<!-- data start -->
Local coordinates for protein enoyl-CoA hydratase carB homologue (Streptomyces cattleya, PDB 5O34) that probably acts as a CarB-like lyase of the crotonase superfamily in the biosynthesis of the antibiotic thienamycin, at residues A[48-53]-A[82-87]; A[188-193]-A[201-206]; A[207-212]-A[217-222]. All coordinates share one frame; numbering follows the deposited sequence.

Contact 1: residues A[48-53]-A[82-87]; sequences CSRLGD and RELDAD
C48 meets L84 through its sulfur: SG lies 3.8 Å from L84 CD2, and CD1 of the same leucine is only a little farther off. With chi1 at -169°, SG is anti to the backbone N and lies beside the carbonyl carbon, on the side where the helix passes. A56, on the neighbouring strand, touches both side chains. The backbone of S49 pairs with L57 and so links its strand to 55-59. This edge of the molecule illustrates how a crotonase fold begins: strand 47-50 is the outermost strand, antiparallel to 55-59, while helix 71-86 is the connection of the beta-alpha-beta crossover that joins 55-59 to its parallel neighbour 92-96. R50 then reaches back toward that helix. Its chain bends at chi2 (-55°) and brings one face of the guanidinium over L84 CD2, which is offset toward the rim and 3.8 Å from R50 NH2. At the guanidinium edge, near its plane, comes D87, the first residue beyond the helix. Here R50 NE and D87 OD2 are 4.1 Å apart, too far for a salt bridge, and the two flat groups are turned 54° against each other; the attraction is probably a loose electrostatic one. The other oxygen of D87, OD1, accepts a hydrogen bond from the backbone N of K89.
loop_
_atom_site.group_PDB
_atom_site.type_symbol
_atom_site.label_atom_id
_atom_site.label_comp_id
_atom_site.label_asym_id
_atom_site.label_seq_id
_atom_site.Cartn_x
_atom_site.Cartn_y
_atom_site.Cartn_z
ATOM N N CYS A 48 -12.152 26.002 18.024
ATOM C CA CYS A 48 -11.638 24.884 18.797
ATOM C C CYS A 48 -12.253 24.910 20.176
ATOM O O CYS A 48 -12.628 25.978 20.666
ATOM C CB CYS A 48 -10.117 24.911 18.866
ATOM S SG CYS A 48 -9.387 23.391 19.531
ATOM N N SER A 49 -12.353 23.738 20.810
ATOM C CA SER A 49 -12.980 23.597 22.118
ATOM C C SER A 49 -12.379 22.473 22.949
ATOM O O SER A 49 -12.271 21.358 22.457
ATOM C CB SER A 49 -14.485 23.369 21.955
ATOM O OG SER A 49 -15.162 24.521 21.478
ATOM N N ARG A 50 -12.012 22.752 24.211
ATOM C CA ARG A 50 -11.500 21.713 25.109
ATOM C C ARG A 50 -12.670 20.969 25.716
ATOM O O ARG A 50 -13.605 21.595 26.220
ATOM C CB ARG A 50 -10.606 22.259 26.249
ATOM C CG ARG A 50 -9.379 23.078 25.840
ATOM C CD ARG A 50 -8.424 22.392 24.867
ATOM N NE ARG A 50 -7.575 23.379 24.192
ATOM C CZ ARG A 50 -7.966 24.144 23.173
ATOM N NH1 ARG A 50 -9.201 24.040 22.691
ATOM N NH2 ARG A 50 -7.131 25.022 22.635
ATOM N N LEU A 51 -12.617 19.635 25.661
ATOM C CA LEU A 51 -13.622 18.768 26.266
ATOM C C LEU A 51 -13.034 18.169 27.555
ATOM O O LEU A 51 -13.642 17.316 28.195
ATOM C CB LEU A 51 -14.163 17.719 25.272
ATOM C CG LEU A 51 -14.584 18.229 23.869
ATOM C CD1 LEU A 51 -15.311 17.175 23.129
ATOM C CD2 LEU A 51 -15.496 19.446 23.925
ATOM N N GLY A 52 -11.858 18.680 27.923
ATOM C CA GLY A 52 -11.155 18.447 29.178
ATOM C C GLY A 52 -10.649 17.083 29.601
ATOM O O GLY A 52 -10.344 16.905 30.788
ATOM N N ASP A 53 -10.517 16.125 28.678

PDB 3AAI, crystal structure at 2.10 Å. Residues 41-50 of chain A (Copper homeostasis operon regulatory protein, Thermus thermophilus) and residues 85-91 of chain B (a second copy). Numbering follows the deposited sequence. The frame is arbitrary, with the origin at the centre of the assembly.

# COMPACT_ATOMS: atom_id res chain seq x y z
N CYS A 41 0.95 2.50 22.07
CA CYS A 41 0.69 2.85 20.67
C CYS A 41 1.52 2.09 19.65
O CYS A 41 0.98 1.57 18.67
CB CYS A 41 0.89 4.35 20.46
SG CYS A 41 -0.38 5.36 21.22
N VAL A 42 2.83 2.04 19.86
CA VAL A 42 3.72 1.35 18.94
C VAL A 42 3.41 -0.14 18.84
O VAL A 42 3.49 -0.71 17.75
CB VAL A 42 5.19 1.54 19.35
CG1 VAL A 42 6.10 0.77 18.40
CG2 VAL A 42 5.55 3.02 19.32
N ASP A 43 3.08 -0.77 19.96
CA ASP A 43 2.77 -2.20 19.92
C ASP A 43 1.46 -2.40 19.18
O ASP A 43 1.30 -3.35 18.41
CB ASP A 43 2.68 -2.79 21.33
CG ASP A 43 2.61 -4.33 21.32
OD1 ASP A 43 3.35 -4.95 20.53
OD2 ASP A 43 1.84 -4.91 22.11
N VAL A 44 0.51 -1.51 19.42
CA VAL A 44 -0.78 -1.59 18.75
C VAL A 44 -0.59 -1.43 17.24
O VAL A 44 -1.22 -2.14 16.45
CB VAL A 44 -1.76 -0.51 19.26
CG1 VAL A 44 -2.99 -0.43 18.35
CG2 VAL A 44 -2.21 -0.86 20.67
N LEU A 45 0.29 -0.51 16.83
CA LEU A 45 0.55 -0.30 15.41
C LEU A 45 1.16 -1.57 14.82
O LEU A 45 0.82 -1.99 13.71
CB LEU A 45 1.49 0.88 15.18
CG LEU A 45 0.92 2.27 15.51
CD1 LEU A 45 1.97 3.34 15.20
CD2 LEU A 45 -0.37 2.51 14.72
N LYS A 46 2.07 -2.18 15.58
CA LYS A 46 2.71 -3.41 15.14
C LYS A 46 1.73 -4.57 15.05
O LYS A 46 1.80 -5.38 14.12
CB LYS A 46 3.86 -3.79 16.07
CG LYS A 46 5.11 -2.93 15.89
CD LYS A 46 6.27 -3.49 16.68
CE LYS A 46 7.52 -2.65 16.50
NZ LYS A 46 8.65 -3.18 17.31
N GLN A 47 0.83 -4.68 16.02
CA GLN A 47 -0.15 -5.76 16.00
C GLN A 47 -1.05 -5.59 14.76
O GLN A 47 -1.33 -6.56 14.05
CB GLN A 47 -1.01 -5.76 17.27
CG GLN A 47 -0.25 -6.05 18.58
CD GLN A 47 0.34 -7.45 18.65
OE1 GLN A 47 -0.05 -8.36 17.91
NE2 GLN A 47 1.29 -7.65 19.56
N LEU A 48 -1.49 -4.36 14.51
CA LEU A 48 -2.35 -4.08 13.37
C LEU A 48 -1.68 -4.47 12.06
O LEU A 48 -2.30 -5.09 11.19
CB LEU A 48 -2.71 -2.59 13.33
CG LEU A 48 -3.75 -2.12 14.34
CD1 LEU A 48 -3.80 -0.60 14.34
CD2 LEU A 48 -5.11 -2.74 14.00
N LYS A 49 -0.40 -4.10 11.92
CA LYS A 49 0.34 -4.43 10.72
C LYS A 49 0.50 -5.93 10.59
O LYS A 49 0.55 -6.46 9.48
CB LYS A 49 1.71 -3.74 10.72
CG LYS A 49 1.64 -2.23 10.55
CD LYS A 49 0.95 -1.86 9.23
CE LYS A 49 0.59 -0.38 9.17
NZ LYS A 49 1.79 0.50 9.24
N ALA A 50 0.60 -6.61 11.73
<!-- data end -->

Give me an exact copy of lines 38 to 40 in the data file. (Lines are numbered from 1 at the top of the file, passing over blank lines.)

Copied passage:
ATOM C CA LEU A 51 -13.622 18.768 26.266
ATOM C C LEU A 51 -13.034 18.169 27.555
ATOM O O LEU A 51 -13.642 17.316 28.195